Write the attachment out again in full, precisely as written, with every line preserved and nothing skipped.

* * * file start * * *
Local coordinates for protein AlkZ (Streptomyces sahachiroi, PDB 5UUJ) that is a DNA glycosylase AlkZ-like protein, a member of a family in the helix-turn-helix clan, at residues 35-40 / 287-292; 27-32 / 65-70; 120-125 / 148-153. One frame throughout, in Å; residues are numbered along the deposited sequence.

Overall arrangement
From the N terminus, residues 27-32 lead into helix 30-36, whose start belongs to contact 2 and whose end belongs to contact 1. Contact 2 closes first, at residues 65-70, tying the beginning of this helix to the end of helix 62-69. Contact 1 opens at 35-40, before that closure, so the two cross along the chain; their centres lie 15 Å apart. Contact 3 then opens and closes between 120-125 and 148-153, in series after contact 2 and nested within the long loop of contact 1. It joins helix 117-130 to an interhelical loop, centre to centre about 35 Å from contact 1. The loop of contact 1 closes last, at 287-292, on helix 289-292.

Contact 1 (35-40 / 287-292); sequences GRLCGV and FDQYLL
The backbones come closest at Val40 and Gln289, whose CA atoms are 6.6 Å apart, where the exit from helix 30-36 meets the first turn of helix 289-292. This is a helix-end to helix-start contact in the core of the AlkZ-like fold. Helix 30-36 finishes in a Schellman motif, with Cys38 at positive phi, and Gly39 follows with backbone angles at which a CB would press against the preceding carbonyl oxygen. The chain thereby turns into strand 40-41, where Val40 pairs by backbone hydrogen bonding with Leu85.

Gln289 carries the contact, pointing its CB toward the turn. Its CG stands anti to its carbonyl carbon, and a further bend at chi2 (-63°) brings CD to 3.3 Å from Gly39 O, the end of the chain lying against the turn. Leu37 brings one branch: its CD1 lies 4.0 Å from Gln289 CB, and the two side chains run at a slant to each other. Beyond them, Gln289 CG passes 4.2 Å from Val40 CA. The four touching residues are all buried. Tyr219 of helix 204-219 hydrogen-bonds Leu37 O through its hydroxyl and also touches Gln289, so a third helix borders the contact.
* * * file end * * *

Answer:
Local coordinates for protein AlkZ (Streptomyces sahachiroi, PDB 5UUJ) that is a DNA glycosylase AlkZ-like protein, a member of a family in the helix-turn-helix clan, at residues 35-40 / 287-292; 27-32 / 65-70; 120-125 / 148-153. One frame throughout, in Å; residues are numbered along the deposited sequence.

Overall arrangement
From the N terminus, residues 27-32 lead into helix 30-36, whose start belongs to contact 2 and whose end belongs to contact 1. Contact 2 closes first, at residues 65-70, tying the beginning of this helix to the end of helix 62-69. Contact 1 opens at 35-40, before that closure, so the two cross along the chain; their centres lie 15 Å apart. Contact 3 then opens and closes between 120-125 and 148-153, in series after contact 2 and nested within the long loop of contact 1. It joins helix 117-130 to an interhelical loop, centre to centre about 35 Å from contact 1. The loop of contact 1 closes last, at 287-292, on helix 289-292.

Contact 1 (35-40 / 287-292); sequences GRLCGV and FDQYLL
The backbones come closest at Val40 and Gln289, whose CA atoms are 6.6 Å apart, where the exit from helix 30-36 meets the first turn of helix 289-292. This is a helix-end to helix-start contact in the core of the AlkZ-like fold. Helix 30-36 finishes in a Schellman motif, with Cys38 at positive phi, and Gly39 follows with backbone angles at which a CB would press against the preceding carbonyl oxygen. The chain thereby turns into strand 40-41, where Val40 pairs by backbone hydrogen bonding with Leu85.

Gln289 carries the contact, pointing its CB toward the turn. Its CG stands anti to its carbonyl carbon, and a further bend at chi2 (-63°) brings CD to 3.3 Å from Gly39 O, the end of the chain lying against the turn. Leu37 brings one branch: its CD1 lies 4.0 Å from Gln289 CB, and the two side chains run at a slant to each other. Beyond them, Gln289 CG passes 4.2 Å from Val40 CA. The four touching residues are all buried. Tyr219 of helix 204-219 hydrogen-bonds Leu37 O through its hydroxyl and also touches Gln289, so a third helix borders the contact.